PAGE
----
This week will test the organisational skills of Britain’s institutions to the limit.
Civil servants will form the backbone of implementing the long-planned sovereign’s funeral service, overcoming inevitable mishaps.
The military and emergency services will rehearse and rehearse again, ensuring every step of the mourning period appears effortless.
With heads of states arriving from every corner of the globe, including the entourage surrounding the US president, the security services will be under pressure, partly relieved by close protection and other police coming to London from across Britain.
Following government briefings, Jungle-Journalist.Com can outline the main events.
Accompanied by Queen Consort Camilla, King Charles III will hear motions of condolence from both the Commons and Lords, and will reply to the address at 10am.
They will then fly to the Palace of Holyroodhouse, before a ceremony where he will be given the keys of Edinburgh, followed by a service at St Giles’ Cathedral attended by other royals.
The crown of Scotland will rest on the queen’s coffin with her subjects able to pay their respects. The king and other royals will mount a vigil at 7.20pm, accompanied by the Royal Company of Archers.
Northern Ireland will be the next nation the king and queen visit on their UK tour, holding audiences with the first minister of the Northern Ireland Assembly. Following a service at St Anne’s Cathedral in Belfast, they will return to London.
At 6pm, the queen’s coffin will be placed on the royal flight arriving at RAF Northolt in London an hour later, with Princess Anne accompanying her late mother.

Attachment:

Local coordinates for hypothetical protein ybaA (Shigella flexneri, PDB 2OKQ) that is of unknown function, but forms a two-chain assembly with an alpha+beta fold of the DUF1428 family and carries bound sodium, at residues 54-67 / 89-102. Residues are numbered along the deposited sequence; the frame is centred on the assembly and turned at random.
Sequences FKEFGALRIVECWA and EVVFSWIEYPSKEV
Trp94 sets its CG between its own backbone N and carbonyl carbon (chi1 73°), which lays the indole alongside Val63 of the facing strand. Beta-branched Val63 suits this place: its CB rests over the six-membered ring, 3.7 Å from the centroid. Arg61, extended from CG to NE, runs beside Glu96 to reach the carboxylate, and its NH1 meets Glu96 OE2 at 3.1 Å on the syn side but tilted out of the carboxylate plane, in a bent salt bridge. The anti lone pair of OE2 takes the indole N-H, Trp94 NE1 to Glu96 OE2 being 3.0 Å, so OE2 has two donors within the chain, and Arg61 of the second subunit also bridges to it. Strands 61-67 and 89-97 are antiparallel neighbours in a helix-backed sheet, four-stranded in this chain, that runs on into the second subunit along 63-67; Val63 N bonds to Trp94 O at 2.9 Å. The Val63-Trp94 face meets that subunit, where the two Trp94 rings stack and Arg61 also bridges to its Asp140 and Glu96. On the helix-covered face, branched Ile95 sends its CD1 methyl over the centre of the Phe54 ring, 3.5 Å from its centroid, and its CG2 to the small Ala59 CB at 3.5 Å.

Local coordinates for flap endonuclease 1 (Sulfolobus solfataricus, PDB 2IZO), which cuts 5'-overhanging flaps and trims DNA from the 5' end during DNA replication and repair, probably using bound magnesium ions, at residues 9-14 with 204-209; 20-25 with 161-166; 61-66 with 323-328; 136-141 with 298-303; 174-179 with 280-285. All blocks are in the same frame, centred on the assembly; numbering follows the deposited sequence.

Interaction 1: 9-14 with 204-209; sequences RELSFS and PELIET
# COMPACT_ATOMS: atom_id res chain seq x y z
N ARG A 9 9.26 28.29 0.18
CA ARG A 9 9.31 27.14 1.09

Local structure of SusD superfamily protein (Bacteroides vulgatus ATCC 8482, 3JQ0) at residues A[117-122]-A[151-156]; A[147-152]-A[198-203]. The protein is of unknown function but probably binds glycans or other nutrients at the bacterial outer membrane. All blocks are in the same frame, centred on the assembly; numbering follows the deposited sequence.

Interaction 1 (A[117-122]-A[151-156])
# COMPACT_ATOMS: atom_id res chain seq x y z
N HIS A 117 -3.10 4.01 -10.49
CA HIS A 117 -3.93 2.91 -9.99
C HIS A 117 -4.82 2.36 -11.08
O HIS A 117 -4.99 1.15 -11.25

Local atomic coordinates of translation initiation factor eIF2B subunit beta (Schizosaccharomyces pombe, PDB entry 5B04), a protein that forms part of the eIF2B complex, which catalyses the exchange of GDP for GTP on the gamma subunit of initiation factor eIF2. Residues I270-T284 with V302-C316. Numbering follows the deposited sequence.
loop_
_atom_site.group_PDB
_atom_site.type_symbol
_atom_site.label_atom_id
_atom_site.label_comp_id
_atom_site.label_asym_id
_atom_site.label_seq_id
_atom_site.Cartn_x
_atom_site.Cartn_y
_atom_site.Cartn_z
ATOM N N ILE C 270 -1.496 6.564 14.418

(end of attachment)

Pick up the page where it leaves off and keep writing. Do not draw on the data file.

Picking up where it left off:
The state hearse will bring the coffin to Buckingham Palace, witnessed by the king and queen.
Throughout the night, a rota of chaplains, who were appointed by the Queen, will keep vigil.
A team of workers have been busily preparing Westminster Hall with scaffolding on a purple draped catafalque to enable the public to view the coffin after it is moved from Buckingham Palace.
At 2.22pm, with the king and queen following behind, the coffin will be borne on a gun carriage up The Mall to Parliament Square and into the hall, as Big Ben tolls at 3pm.
Draped with the Royal Standard, the queen will rest in the ancient hall, that was originally built in 1016, as her mother did 20 years before. Over the next five days, potentially up to half a million mourners will pay their respects.
The Imperial State Crown will be placed atop the coffin, which was worn by Queen Elizabeth at her coronation in 1953.
A constant vigil will be mounted by the the king’s bodyguards, the Gentlemen at Arms, the Yeomen of the Guard and the Royal Company of Archers.
After a week of constant activity, the king may return to his Gloucestershire home of Highgrove to mourn in private and prepare for the coming days. He might also attend Westminster Hall.
King Charles will head to Cardiff for a service in Llandaff Cathedral. He will also host an audience with Wales’ first minister at Cardiff Castle.
On returning to Buckingham Palace, he will have a meeting with leaders of all faiths.
A picture that will inevitably be published around the world will be taken when the king and his three siblings hold a vigil at all four corners of the catafalques in the evening.
The security operation will fully come into effect as royals from around the world and leading politicians arrive in London, with some scheduled to have audiences with the king.
He will also visit the police and military to thank them, before hosting a reception for foreign dignitaries at Buckingham Palace.
The final state funeral rehearsals will take place.
The prime minister will have an audience with the king. Another reception will be held for heads of state. The order of service, chosen by the queen, will be published.
At 10.30am, the coffin will be moved onto the state gun carriage to Westminster Abbey. At 11am, Britain will fall silent before the funeral service begins, lasting an hour, finishing with trumpeters playing the Last Post.
The coffin will be driven to Windsor for a committal service in St George’s Chapel at 4pm.
Finally, at 7pm, the closest family will return to the chapel for a private burial service.
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